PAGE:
RELATED: See how diagrams can help make PCI compliance easy for your organization.
Overcoming cloud security challenge
While there are challenges to creating a secure cloud environment, there are a few ways you can overcome the most common obstacles. Use these tips to tighten your cloud security and mitigate risks.
Automate security notifications and alerts
When it comes to security, automation is your friend. Operating on the cloud provides numerous opportunities to implement automation that will increase efficiency and reduce human error.
As you build out your cloud security strategy, be sure to include automated security alerts and notifications in your processes. An automated security notification system will alert you in real time to potential or immediate threats, including attacks, vulnerabilities, and even gaps in your compliance.
Implement strong access controls and procedures
While vulnerabilities within the technology itself are a serious concern, a huge risk to your data security comes from your human resources. Lax access controls and procedures make it easy for hackers to sneak into your systems and wreak havoc.
Create strong procedures for access management (including multi-factor authentication and least privilege) to minimize risk around access points.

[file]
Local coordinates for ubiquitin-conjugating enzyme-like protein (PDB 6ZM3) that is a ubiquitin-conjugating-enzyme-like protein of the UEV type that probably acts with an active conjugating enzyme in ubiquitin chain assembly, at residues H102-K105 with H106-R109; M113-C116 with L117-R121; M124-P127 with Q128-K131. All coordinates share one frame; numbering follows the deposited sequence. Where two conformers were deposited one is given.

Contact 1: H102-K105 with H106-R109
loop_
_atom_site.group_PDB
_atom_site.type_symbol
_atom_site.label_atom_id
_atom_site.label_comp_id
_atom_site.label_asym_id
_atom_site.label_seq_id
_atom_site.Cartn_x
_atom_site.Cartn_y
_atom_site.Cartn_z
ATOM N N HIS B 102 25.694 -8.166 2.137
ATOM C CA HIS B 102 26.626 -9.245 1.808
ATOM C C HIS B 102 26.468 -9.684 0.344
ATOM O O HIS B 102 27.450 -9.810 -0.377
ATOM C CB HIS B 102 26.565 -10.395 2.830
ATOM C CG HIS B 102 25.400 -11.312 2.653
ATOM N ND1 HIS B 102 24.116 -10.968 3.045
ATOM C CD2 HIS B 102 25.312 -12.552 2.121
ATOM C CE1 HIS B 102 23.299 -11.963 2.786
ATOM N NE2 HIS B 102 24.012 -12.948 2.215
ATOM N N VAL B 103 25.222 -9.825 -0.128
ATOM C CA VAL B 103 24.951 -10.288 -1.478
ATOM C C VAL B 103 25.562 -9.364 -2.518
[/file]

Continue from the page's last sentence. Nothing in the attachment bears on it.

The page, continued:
Visualize cloud architecture and key governance data
One reason cloud security is so challenging is that it is complex. There are many moving parts to security and compliance, making it easy for critical processes and information to fall through the cracks—leaving you and your organization vulnerable.
A simple way to cut through the noise is to visualize your data and processes. Lucidscale can help.
Lucidscale makes it easy to map out your cloud architecture and governance data so you can assess your current state, identify gaps in your security processes, and get a clear view of each area of your cloud.
Visualizing your governance data can also help you spot unencrypted databases, identify and track your security groups, and enforce internal best practices you aren’t caught out of compliance.
Cloud security concerns, particularly surrounding data security risks, are one of the top barriers to cloud adoption, according to a 2019 report by Synopsys. But by identifying and addressing key security challenges, you can create a strategy and implement steps to reduce your risk and increase security across your organization.